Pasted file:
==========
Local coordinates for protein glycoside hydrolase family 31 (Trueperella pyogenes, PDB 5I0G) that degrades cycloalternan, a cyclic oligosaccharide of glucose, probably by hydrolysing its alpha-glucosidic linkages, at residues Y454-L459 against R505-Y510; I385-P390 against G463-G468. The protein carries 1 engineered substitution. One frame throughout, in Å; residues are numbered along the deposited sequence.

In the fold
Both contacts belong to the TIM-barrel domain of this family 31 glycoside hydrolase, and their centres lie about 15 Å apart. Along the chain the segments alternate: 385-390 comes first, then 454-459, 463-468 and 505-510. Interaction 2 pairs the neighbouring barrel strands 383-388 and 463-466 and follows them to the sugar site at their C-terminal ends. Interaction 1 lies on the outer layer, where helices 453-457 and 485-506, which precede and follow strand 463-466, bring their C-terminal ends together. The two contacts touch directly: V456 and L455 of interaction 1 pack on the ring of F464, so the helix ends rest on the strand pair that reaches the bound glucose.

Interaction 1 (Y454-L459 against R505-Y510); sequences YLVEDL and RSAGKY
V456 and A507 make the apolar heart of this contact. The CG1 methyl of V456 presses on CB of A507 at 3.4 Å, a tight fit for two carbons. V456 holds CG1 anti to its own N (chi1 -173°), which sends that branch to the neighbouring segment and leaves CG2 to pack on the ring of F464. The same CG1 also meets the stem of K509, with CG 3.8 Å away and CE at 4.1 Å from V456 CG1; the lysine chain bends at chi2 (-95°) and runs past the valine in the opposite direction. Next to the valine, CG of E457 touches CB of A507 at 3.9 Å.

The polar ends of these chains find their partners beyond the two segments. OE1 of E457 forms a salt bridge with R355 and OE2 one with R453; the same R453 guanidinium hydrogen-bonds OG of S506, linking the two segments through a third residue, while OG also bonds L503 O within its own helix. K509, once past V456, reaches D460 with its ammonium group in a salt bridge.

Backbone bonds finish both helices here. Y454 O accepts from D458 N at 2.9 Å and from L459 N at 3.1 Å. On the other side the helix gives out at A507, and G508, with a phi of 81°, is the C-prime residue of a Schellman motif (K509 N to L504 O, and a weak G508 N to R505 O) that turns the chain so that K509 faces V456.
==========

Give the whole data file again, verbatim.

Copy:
Local coordinates for protein glycoside hydrolase family 31 (Trueperella pyogenes, PDB 5I0G) that degrades cycloalternan, a cyclic oligosaccharide of glucose, probably by hydrolysing its alpha-glucosidic linkages, at residues Y454-L459 against R505-Y510; I385-P390 against G463-G468. The protein carries 1 engineered substitution. One frame throughout, in Å; residues are numbered along the deposited sequence.

In the fold
Both contacts belong to the TIM-barrel domain of this family 31 glycoside hydrolase, and their centres lie about 15 Å apart. Along the chain the segments alternate: 385-390 comes first, then 454-459, 463-468 and 505-510. Interaction 2 pairs the neighbouring barrel strands 383-388 and 463-466 and follows them to the sugar site at their C-terminal ends. Interaction 1 lies on the outer layer, where helices 453-457 and 485-506, which precede and follow strand 463-466, bring their C-terminal ends together. The two contacts touch directly: V456 and L455 of interaction 1 pack on the ring of F464, so the helix ends rest on the strand pair that reaches the bound glucose.

Interaction 1 (Y454-L459 against R505-Y510); sequences YLVEDL and RSAGKY
V456 and A507 make the apolar heart of this contact. The CG1 methyl of V456 presses on CB of A507 at 3.4 Å, a tight fit for two carbons. V456 holds CG1 anti to its own N (chi1 -173°), which sends that branch to the neighbouring segment and leaves CG2 to pack on the ring of F464. The same CG1 also meets the stem of K509, with CG 3.8 Å away and CE at 4.1 Å from V456 CG1; the lysine chain bends at chi2 (-95°) and runs past the valine in the opposite direction. Next to the valine, CG of E457 touches CB of A507 at 3.9 Å.

The polar ends of these chains find their partners beyond the two segments. OE1 of E457 forms a salt bridge with R355 and OE2 one with R453; the same R453 guanidinium hydrogen-bonds OG of S506, linking the two segments through a third residue, while OG also bonds L503 O within its own helix. K509, once past V456, reaches D460 with its ammonium group in a salt bridge.

Backbone bonds finish both helices here. Y454 O accepts from D458 N at 2.9 Å and from L459 N at 3.1 Å. On the other side the helix gives out at A507, and G508, with a phi of 81°, is the C-prime residue of a Schellman motif (K509 N to L504 O, and a weak G508 N to R505 O) that turns the chain so that K509 faces V456.